New members of the US National Academy of Sciences in MathSciNet

National Academy of Sciences logo
The United States National Academy of Sciences has announced the newest group of members.  Of the 120 newly-elected members, 59 of them are women, the most elected in a single year.  In this post, I’ve gathered the new members whom I could find in MathSciNet, and added links to their author profiles. Continue reading

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MathSciNet, Uzbekistan, and the MDC Program

MathSciNet Logo Flag of Uzbekistan

There is a nice news item on the AMS website about MathSciNet, Uzbekistan, and the MathSciNet for Developing Countries Program, also known as the MDC Program.  In very specific terms, the piece tells how the program has helped the mathematicians in Uzbekistan to have access to MathSciNet, even when it seemed out of reach.  Continue reading

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Job Posting – Associate Editor at Mathematical Reviews

Work at Math ReviewsWe are hiring!   We are looking for a new Associate Editor to start as soon as possible in 2021   The job is posted on MathJobs.org (of course!).

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A Librarian’s Guide to MathSciNet. A Choice Webinar

Logo for ChoiceThe AMS and EBSCO Information Services  are sponsoring a webinar about MathSciNet for librarians.  It is part of the Choice Webinar Series from the Association of College and Research Libraries, a division of the American Library Association.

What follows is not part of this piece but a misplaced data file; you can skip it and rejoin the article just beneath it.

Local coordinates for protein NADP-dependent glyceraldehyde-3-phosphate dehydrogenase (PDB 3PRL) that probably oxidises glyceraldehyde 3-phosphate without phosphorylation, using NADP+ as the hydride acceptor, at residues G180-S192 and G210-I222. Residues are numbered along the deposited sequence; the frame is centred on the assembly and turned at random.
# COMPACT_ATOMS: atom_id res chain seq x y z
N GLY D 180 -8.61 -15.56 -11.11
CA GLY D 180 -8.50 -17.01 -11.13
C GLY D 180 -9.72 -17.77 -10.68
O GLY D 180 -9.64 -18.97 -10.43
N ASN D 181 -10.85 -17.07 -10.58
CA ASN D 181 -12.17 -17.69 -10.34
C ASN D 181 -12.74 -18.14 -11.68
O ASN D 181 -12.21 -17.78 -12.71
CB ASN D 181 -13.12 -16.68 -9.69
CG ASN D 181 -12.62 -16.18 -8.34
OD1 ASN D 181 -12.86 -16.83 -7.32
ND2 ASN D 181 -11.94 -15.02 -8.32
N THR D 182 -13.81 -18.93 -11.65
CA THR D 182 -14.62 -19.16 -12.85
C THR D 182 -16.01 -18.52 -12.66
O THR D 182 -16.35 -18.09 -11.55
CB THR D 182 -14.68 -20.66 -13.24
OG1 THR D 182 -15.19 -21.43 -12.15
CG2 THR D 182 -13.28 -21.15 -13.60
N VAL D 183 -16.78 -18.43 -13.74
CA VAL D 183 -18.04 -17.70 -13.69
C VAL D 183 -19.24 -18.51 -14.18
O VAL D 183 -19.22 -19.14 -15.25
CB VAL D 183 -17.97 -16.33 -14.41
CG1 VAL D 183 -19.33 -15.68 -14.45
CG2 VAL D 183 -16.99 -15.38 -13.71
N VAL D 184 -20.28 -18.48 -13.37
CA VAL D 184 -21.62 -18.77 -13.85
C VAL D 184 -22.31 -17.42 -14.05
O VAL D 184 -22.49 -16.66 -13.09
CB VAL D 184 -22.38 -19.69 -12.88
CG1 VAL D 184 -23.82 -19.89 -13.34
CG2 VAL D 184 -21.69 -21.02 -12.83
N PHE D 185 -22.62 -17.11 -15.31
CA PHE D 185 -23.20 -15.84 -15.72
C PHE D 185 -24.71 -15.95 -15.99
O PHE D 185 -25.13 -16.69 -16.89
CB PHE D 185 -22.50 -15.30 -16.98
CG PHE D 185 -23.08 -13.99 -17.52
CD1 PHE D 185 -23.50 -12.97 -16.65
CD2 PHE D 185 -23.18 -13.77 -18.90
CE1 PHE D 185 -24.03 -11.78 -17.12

Date and Time:  Tuesday, March 23 at 2:00pm (EDT).

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Videos of JMM 2021 MathSciNet demos

video symbol We have uploaded video recordings of MathSciNet demos done at the virtual JMM 2021.

Check them out on YouTube!


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Math in the time of coronavirus

While many businesses have seen significant downturns during the pandemic, several scholarly publishers have reported increases in submissions in the first part of 2020. There are various studies and articles about the phenomenon.  Meanwhile, at Mathematical Reviews, we have not noticed any significant increase in the number of publications in mathematics during 2020.  Note that we count publications and the announcements and studies just mentioned are counting submissions.  In what follows, I look at some data about publications in mathematics in 2020, with comparisons to 2019.  the data come from four sources: Dimensions, Web of Science, the Mathematical Reviews Database, and the arXiv.

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Mathematical Reviews / MathSciNet at virtual JMM – thank you

Header image + logo for JMM 2021Thank you to everyone who came to the demonstrations of MathSciNet as part of JMM 2021.  By rough count, between 150 and 200 people attended the demos!

Here are some links that were distributed in the chats:

We hope to see you all at JMM2022!

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JMM Prizes and Awards 2021

Photo of the World Cup (soccer / football)

Source: Wikimedia